The neurological damage was much more extensive and included both paralysis and a loss of sensation from the neck down. In time, Crosby regained limited use of her hands and arms and could begin to overcome the extreme and dangerous atrophy that set in following the accident. She was able to return to teaching part time at Wesleyan in The author refers to herself dictating the memoir, but it feels very much as a piece of writing -- that is, as something composed in large part through revision, through grappling with the enormous problem of communicating sequences of experience and thought that few readers will have shared.
The accident occurred relatively late in her life and without warning; the contrast between her existence before and after the catastrophic event is made even starker by the fact that she cannot remember it happening.
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On that last point she has been extraordinarily fortunate in whom she found herself drawn to: the bond she shares with Janet seems like a rope across the abyss, or more like a steel cable, perhaps. I call her by her first name simply because the author does. The view from Janet R.
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At the same time, A Body, Undone is anything but sentimental about the possibilities of growth and healing. Pain is so singular that it evades direct description, so isolating because in your body alone. Crying, and screaming, and raging against pain are the signs of language undone. No pseudo-Nietzschean bromides to be had here. Crosby discusses her reality with a candor that must be experienced to be believed.
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Or miss a place or know something called home. The absence of a body against my body created a gap, a hole, a hunger. This hunger determined my life. I have been exiled from my body. I was ejected at a very young age and I got lost. I did not have a baby. I have been afraid of trees.
I have felt the Earth as my enemy. I did not live in the forests. I lived in the concrete city where I could not see the sky or sunset or stars. I moved at the pace of engines and it was faster than my own breath. I became a stranger to myself and to the rhythms of the Earth. I aggrandized my alien identity and wore black and felt superior.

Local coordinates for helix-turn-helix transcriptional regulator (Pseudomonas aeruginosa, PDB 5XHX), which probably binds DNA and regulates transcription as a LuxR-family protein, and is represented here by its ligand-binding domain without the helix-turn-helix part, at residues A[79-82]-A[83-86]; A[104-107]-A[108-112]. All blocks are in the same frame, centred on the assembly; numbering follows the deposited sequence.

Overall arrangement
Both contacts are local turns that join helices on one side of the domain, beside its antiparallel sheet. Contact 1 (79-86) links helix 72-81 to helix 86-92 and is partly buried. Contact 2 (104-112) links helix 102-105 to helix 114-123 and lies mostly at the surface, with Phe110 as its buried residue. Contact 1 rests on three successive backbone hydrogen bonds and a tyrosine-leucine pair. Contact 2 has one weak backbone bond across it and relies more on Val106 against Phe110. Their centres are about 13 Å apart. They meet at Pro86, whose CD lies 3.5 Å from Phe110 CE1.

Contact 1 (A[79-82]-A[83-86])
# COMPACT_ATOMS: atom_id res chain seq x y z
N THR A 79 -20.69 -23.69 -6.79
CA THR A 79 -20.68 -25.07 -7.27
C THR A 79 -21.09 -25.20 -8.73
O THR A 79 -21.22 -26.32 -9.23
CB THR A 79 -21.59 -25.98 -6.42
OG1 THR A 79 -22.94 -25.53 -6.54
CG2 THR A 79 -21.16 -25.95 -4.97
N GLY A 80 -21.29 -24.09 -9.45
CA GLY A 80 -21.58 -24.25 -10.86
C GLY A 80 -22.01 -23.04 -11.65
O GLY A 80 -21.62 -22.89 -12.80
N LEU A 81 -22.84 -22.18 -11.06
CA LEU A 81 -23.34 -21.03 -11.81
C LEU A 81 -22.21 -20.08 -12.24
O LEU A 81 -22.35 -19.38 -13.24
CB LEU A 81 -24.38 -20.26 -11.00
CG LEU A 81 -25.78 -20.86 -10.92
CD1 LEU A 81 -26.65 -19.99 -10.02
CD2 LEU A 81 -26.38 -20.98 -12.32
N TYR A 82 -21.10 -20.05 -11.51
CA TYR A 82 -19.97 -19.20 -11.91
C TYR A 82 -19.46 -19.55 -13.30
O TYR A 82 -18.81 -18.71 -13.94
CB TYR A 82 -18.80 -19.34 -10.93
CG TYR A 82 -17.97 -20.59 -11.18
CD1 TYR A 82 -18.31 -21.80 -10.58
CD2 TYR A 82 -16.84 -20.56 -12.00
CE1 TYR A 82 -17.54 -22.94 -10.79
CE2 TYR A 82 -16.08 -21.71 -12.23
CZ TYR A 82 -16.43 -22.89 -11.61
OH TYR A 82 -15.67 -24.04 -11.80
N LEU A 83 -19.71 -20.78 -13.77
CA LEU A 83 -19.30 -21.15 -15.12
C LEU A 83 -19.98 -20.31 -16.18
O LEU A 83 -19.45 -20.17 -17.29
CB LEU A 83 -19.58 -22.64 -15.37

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My body was a burden. We like to play dress-up at nightmare only. Every Halloween, the block becomes the center of such a maelstrom. It takes off its apron and goes all dark and wild-but only for the night. Unlike people in other parts of the neighborhood, we wait to begin decorating our houses late that afternoon, as if to emphasize that misrule and mayhem, evil and chaos, only occur for one night here and will be exorcised by morning.
In a flurry of activity, we make over the street with only a few hours to spare. The ornamentation is not elaborate; most of the decorations were purchased a decade before and still retain a bit of dust from having been hauled out of the basement. Glow-in-the-dark skeletons hang in effigy out of second-story windows, clumsily carved pumpkins line the stoops, and cobwebs festoon the gates and trees.
The homemade, somewhat tattered props suit our block: they shroud it, offering just the right sprinkling of decay and spook to transform the carefully maintained prettiness of our street. At five o'clock sharp, street traffic is prohibited, and we officially open our doors. Lugging baskets filled with candy outside, every family on the block settles on the front stairs, adults with cocktails, children with macaroni and cheese. My family-my husband, Eric, and two children, Benjamin, thirteen, and Lilly, ten-always invites a crew of extended family and friends to join us. My only rule is that everyone who comes over that night should wear a costume.